James Lewin is a British Fine Art Wildlife Photographer and Conservationist with a focus on African Wildlife as it was in Kenya, where he found his passion for photography.
James is a self-taught photographer with his Fine Art Style developing over time as he continues to attempt to present African Wildlife in an immersive and striking approach to inspire and connect people with the magnificent yet disappearing wildlife of East Africa.
James produces limited edition fine art prints in black and white and uses them as a tool to raise vital funds for conservation work in Africa. James prefers working with wide-angle lenses from unique perspectives unknown to any living person to create a detachment from reality while making the viewer feel as if they are right beside the animals within the frame. This technique allows for intimate images with minimal distractions and clean backdrops, allowing the subject to be illuminated and connected with the viewer. James has always found cloudy skies a critical element for creating drama within a scene, which is further accentuated in black and white from a low angle. Black and white also helps create a timeless feel about James’ images, as one associate's black and white photography with history, as if the subjects within the frame are no more. A perfect example of this is the big tusker elephants with their enormous tusks, similar to those of a mammoth from thousands of years ago. Most people do not know of their existence. By portraying them in black and white, it makes them appear even more prehistoric than they are while showing people how incredible it is, that they have survived to exist in this day age and how critical their need for protection is.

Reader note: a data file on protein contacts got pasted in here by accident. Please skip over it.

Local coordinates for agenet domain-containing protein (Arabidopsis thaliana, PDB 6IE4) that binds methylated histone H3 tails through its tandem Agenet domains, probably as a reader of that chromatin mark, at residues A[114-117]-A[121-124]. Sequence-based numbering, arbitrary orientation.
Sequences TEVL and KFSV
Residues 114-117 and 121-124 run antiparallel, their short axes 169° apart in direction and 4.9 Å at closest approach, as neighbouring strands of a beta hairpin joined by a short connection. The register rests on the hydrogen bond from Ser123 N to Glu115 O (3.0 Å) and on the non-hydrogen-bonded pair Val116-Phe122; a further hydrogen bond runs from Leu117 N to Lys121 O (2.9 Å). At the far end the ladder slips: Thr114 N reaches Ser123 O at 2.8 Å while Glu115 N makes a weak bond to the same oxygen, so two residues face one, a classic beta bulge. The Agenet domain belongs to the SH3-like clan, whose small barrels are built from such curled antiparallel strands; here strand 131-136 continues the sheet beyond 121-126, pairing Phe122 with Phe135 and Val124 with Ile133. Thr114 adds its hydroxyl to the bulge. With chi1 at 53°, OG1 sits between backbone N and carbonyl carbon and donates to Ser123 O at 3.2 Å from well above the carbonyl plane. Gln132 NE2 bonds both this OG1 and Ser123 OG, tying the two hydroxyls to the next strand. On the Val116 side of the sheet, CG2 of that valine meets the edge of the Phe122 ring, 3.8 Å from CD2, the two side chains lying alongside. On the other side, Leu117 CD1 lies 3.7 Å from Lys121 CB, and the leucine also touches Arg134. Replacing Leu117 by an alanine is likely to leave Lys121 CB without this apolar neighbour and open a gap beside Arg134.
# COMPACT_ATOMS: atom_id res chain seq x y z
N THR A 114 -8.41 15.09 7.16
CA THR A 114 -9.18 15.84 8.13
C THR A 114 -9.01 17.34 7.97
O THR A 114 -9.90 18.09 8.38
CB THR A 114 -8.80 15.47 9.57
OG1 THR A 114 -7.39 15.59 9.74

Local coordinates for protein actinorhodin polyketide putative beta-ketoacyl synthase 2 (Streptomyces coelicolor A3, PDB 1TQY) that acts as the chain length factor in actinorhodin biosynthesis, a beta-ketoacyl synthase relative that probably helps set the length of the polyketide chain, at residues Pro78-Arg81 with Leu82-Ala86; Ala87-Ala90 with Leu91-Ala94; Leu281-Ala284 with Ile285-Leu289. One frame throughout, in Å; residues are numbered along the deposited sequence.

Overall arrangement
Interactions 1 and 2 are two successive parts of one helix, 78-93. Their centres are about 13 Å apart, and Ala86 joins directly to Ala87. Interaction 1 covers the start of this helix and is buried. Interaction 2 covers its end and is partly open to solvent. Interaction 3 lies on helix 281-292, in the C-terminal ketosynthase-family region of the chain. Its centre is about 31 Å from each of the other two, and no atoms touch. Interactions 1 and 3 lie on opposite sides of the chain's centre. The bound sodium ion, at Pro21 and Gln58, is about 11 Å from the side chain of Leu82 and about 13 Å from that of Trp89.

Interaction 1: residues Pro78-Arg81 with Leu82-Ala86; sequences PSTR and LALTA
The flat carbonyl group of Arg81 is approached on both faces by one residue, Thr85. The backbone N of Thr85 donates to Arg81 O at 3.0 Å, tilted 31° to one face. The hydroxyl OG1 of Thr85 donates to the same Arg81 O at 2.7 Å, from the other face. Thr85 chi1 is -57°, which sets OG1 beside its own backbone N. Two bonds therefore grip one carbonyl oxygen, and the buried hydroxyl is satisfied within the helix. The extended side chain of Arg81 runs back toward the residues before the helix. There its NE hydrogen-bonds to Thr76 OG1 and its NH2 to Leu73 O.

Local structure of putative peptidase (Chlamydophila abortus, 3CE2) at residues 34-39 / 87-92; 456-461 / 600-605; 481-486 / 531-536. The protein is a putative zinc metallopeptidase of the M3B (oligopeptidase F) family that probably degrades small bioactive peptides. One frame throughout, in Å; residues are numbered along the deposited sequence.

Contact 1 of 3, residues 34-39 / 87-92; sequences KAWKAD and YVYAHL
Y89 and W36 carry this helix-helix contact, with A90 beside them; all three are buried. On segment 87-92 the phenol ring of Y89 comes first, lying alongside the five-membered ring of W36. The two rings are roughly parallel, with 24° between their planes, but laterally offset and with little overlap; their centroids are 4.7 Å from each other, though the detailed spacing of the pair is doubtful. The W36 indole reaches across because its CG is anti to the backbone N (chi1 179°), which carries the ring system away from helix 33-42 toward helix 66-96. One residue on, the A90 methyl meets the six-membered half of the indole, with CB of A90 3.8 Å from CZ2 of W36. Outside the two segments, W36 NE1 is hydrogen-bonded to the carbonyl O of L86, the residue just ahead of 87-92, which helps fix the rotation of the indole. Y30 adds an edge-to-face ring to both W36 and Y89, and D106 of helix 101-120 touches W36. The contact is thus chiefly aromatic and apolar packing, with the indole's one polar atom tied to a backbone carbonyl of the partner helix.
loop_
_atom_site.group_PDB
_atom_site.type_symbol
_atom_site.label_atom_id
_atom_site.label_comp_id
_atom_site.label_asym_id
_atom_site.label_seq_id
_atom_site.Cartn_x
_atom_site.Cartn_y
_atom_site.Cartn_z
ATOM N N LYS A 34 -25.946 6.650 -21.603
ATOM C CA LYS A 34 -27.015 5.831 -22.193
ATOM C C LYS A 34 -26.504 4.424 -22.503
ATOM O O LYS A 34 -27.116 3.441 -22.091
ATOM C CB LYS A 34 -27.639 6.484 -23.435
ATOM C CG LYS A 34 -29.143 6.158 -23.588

James has held fundraisers and talks on conservation as well as donating prints to charity auctions. He has also been recognized in several International Photography Awards, including the Monochrome Awards and Outdoor Photographer of the Year.
James donates proportions of his profits to conservation organizations to ensure the protection of the animals he has photographed and spent time with, specifically the Big Tusker Elephants that he has got to know so well and who has become his greatest passion.